Question: How to generate a volcano plot when p-values from DESeq2 are zero?
0
gravatar for ricardo3889
8 months ago by
University of Pennsylvania
ricardo38890 wrote:

When using DESeq2, I noticed that some of my top genes have a pvalue or padj of zero. I suppose the pvalue from the Wald test is really small and it got rounded at some point when I run DESeq2, although it is a bit surprising that other packages, including limma/voom, edgeR assigned a more reasonable pvalue (e.g E-15, E-20, etc) to the same genes using the same dataset. In contrast, DESeq2 is only giving zeros for those same genes. The second lowest p-value I get (after the zeros) is E-82 for a similar logFC for the genes with p-value of zero. Given this situation, how I can use these values to generate a decent volcano plot to represent the data?. When my top genes have a value of zero, the scale of the volcano plot is just awful because the top genes are assigned -log10P values that are through the roof . Also, I would appreciate if someone could help me understand why DESeq2 doesn't provide a more reasonable p-value (I mean E-82 is a bit extreme... ). I am attaching some values from by data.Thanks!

Volcanoplot.jpeg sample.tsv

ADD COMMENTlink modified 8 months ago by Michael Love25k • written 8 months ago by ricardo38890

I'll just add a comment on the volcano part because you have tagged my package, EnhancedVolcano. EnhancedVolcano will automatically convert p-values of 0 to the lowest possible machine value, which I imagine differs based on whatever OS you are using. It issues a warning message to console when doing this. I introduced this behaviour for the purposes of being able to plot these genes, which otherwise would not be plotted (negative log10 of 0 is infinity).

Just looking at your plot, there nevertheless looks to be something wrong with your p-value distribution, even when not considering the bunch of genes at the top-left. I'll let Michael answer on the DESeq2 part, though.

ADD REPLYlink modified 8 months ago • written 8 months ago by Kevin Blighe200

Hi Kevin, thank you for your response. Yes I noticed this behavior, the problem is that volcano plot is zoomed out a lot to the point that it doesn't even look like a volcano anymore (see attached jpeg). is there a way to set the coordinate limits without dropping data observations (similar to coord_cartesian() in ggplot2)?

ADD REPLYlink written 8 months ago by ricardo38890

The package is built on the ggplot2 engine and returns a ggplot2 object, so, you could likely just do, for example:

EnhancedVolcano(...) + coord_cartesian(-log10(10E-50), -log10(10E-60))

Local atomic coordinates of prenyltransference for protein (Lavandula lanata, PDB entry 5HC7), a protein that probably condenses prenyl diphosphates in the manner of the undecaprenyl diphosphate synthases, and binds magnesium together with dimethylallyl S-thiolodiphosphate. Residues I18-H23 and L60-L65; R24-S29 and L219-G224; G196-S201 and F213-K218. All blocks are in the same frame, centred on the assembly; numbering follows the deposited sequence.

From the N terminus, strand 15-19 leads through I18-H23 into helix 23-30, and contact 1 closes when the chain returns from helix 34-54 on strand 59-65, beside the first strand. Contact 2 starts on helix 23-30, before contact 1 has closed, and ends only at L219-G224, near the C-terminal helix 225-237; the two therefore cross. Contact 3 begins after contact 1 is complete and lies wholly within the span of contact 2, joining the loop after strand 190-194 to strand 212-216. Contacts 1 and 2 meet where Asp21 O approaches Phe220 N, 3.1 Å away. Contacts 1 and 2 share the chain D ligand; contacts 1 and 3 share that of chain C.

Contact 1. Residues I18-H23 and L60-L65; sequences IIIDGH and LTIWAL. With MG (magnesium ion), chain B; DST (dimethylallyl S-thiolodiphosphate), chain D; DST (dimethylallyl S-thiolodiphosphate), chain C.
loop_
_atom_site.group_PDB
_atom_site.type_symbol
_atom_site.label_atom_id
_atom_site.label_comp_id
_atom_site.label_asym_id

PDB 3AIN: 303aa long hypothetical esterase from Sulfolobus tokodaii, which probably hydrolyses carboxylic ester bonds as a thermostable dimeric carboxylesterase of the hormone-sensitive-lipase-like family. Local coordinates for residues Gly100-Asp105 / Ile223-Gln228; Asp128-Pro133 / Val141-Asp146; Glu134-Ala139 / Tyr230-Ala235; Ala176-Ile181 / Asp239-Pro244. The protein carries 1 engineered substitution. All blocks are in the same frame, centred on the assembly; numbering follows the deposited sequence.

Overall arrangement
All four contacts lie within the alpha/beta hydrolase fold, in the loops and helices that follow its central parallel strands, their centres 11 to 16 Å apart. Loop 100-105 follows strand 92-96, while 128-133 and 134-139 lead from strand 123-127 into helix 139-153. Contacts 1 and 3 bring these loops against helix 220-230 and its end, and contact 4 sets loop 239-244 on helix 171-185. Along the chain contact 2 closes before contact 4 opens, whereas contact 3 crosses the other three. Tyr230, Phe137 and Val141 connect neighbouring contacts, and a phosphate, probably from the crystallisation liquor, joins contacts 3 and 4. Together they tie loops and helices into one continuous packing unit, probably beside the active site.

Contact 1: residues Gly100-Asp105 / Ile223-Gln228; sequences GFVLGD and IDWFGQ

Behaviour may be unexpected though.

ADD REPLYlink written 8 months ago by Kevin Blighe200

Thanks Kevin. I tried

EnhancedVolcano() + coord_cartesian(ylim=c(0,20))

And it works at setting the axis limits, but the data points outside of the visible plot are hidden. Is there a way to represent those values falling outside the visible plot with perhaps arrows, similar to the MA plots from DESeq2?

ADD REPLYlink written 8 months ago by ricardo38890

That functionality is not available, unfortunately. Regarding the fundamental issue: I don't know what a p-value of 0 actually means. You could likely identify these transcripts prior to running EnhancedVolcano and set them to, for example, 10E-1 * the lowest non-zero p-value. Then, the plot visualisation may improve.

ADD REPLYlink modified 8 months ago • written 8 months ago by Kevin Blighe200
Answer: How to generate a volcano plot when p-values from DESeq2 are zero?
0
gravatar for Michael Love
8 months ago by
Michael Love25k
United States
Michael Love25k wrote:

I’ve posted here before about small pvalues before. I’m not really concerned about very small pvalues for trivially DE genes. It’s not a useful statistic for much once it’s very small. I think the useful outputs are FDR or FSR sets and posterior estimates of log fold change.

ADD COMMENTlink written 8 months ago by Michael Love25k

Is it possible to get these outputs you are referring to (FDR, FSR, posterior estimates of logFC) using DESeq2? I don't think the vignette explains this, unless I am missing something. I thought that FDR and the padj were used interchangeably.

ADD REPLYlink written 8 months ago by ricardo38890

An FDR set is the set of genes with an adjusted p-value less than a certain nominal bound.

The posterior estimates of LFC are provided by lfcShrink in DESeq2. We have a section of the vignette on these. You can now get FSR sets from lfcShrink by specifying s-value=TRUE. See the references for more details on FSR and s-value.

ADD REPLYlink written 8 months ago by Michael Love25k
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